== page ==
Film & Television

Tomlin and Fonda Reinvent the ‘Boston Marriage’ in ‘Grace and Frankie,’ Season 2

In season two, both Grace and Frankie explore new love interests. Grace reconnects with a sexy contractor (Sam Elliott) to whom she was attracted when she and Robert redid their kitchen years before. Frankie sets her sights on a gentleman farmer: “I recently ran into him at the farmer’s market when I was stalking him at the farmer’s market.” These storylines allow the show’s witty dialog to focus on everything from social media to post-menopausal sex to Alzheimer’s to . . .  well . . .  yams. Grace tries to use her business acumen to mentor a young bartender. Frankie mixes activism with entrepreneurialism and self-portraits of her vagina.

It all makes sense in context. I promise.

What stays with you through all of their misadventures is their refusal to be left behind, and their steady if often begrudging support of each other. One of the nice things about getting the “We’re gay” shock over with is that the second season can focus so much of its energy on women’s friendships with each other.

The writing is just wonderful, so clever and contemporary. Because the two women have both been thorough something no one else would understand, they rarely hold back. Frankie reaches over and pulls a whisker from Grace’s chin (they’re making wishes and Grace refuses to let Frankie touch her eyelashes). “How long have you known about that?” an appalled Grace demands, “I’ve told you. If you see something, say something!”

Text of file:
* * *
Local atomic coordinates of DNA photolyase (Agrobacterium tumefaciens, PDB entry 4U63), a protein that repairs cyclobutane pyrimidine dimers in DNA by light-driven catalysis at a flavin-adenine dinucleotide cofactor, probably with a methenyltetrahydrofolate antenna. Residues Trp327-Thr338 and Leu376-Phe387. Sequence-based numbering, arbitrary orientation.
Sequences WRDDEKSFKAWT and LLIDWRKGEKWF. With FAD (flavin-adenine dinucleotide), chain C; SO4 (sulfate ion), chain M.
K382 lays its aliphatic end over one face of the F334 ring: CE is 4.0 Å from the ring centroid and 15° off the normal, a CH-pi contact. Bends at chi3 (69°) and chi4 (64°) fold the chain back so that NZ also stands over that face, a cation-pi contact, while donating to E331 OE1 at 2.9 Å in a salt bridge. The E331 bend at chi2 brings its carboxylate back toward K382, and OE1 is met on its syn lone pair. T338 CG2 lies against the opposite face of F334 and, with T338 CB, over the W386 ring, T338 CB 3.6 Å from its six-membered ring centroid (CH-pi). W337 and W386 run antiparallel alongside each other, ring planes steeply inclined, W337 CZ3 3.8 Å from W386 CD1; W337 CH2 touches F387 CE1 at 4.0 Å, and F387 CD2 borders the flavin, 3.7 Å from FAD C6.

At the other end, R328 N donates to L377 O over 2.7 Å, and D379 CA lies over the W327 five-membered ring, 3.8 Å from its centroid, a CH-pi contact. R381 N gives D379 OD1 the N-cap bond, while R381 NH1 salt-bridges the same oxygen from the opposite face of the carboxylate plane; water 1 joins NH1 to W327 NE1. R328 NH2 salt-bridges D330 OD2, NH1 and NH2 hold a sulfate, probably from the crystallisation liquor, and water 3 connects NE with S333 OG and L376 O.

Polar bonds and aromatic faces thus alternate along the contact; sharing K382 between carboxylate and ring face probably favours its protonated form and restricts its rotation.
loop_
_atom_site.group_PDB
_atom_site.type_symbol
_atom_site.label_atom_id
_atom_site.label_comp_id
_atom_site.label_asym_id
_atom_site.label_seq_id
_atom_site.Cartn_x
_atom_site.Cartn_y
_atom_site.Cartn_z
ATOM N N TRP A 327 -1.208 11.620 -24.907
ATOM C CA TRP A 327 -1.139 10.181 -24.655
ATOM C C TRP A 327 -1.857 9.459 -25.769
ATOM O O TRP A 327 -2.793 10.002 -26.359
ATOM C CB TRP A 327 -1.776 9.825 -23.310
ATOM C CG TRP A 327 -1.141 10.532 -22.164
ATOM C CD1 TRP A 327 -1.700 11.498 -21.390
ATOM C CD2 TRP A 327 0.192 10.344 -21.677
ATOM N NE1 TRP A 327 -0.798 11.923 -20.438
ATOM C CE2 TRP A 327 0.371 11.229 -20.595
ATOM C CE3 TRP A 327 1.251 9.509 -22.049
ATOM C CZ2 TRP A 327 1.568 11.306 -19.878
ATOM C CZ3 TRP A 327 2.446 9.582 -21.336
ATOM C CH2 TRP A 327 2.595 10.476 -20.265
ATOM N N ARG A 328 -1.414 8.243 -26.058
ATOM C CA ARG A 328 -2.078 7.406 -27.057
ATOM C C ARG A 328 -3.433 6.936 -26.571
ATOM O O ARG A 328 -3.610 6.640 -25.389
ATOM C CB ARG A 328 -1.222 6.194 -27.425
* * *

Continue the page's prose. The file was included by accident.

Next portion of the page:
When a guilt-ridden Sol bemoans that his sleeping with Frankie was a “really stupid ‘fuck up’,” she doesn’t let him get away with it. “Not the twenty-year affair? Not all your lies? The one night with the woman you spent forty years with in the house we raised our children in, that was the fuck up? That’s fucked up.” Grace and Frankie’s willingness to say what they mean — and to make sure what they say is heard — is refreshing.

RELATED: Aging Out: Hollywood’s Problem with Women Over 40

Fonda and Tomlin, real-life friends ever since their work together on the early feminist comedy 9 to 5, appear to be having the time of their lives onscreen. They are such pros, and it’s wonderful that they have such a worthy vehicle. As Fonda explained on The Today Show recently, Grace and Frankie lets them “Play who we are, old ladies who survive.” She was joking (her comedic skills hold their own with Tomlin’s in the series) but she’s also making a point. There isn’t enough material for mature actresses. Onscreen, as in everyday life, women past a certain age are expected to fade into secondary roles. Neither Grace and Frankie, nor Fonda and Tomlin are putting up with that.

With its success on Netflix, one hopes that Grace and Frankie will create more opportunities for older actresses, female characters and their stories. And, until then, here’s good news. Season three is already being filmed.

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  • Toni Myers May 24, 2016 at 3:42 pm

    Many thanks for this delightful review of my favorite show on TV. Only problem I had was finishing season two, better than the first. The two women and their friends spoke to me directly. As did you.

  • Andrea May 10, 2016 at 12:42 pm

    Thanks Alex for this review. Season 1 was so sweet funny and relevant! Jane and Lily are wonderful together! I look forward to binge watching season2!